The Following is An Excerpt From the Introduction to “Broad Sides: One Woman’s Clash With A Corrupt Culture” (2004)
by Ilana Mercer
In post-September-11 America, the one emotion dominating the culture is anxiety—a vague, amorphous uneasiness about the future. It’s not only that Americans worry and war over foreign threats to their lives and liberties. They also sense a vague uneasiness about the health of their own society, about what many believe is the steady erosion of their nation’s moral and cultural infrastructure.
I, for one, believe that this cultural degeneration is the more fundamental cause for concern. The greatest menace to our free civil society comes not from without, but from within. I also believe that when the state—backed by the force of law and power of police—comes to foster and manage this social deconstruction, the demise of civil society is near guaranteed and nearer at hand than we think.
This cultural chaos has left many feeling adrift, and seeking the anchor of some sort of moral principle. But with the collapse of traditional standards, more than a few have turned in desperation to mysticism, New Age beliefs, or the solace of communitarianism—what one wag called “the warm smell of the herd.”
Such placebos have now all but replaced the principles that fostered the triumphant rise of our civilization. The legacy of American thought—reason, objectivity, individualism, self-responsibility, liberty—has been expunged from our institutions. In its place we have elevated irrationalism, subjectivity, collectivism, self-indulgence, and statism.
How, then, do we combat these ominous trends?
A free society requires, above all, a thinking people. To protect our liberty—the liberty bequeathed to us by the Enlightenment classical-liberal founders—and to restore a healthy culture, we must return to reason. And as a first step, we must free our minds from the popular myths and corrosive dogmas that have led us to this sorry state.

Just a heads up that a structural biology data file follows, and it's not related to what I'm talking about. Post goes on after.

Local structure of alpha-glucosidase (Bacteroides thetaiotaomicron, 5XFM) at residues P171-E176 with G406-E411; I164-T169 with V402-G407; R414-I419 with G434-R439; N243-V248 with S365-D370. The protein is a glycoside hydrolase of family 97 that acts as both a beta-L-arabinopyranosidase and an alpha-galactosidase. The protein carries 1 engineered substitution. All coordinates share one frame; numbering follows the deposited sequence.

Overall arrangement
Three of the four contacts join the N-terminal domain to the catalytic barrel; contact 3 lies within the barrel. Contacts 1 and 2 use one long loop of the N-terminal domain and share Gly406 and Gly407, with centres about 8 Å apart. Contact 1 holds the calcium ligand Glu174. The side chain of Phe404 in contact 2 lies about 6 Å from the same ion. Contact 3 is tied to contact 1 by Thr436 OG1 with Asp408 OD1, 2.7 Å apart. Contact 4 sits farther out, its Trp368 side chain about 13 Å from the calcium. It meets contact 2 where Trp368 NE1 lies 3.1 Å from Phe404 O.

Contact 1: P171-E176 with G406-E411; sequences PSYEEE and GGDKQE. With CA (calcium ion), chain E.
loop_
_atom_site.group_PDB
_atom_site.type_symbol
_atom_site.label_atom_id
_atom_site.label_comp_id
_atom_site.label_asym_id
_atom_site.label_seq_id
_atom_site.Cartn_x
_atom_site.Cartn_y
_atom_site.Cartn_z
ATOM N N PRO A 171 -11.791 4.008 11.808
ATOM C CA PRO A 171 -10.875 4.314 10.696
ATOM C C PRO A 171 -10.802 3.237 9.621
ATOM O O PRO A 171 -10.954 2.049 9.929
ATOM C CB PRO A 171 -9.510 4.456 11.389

That’s my mission in my book, Broad Sides: One Woman’s Clash With A Corrupt Culture, a second edition of which will soon be available (2009).
Whether I’m reviewing a film, critiquing art and music, or discussing the collapse of boundaries between private and public life—whether I’m defending creative social benefactors such as Bill Gates and Martha Stewart, or off-shore tax havens, or the deregulation of commerce and trade—my goal in these pages is to goad, prod, and otherwise motivate people to think in fresh ways about the issues of the day, to look beyond the corrupting clichés that have dragged our society to the brink.
Broad Sides opens with First Principles. The inalienable rights of life, liberty and property are meaningless unless we understand what individual rights are. Once authentic rights are distinguished from bogus rights, it also becomes clear how essential are the principles of self-defense (including national defense), absolute property rights, American republicanism, and sound money to our well-being—in fact, to the preservation of human life itself.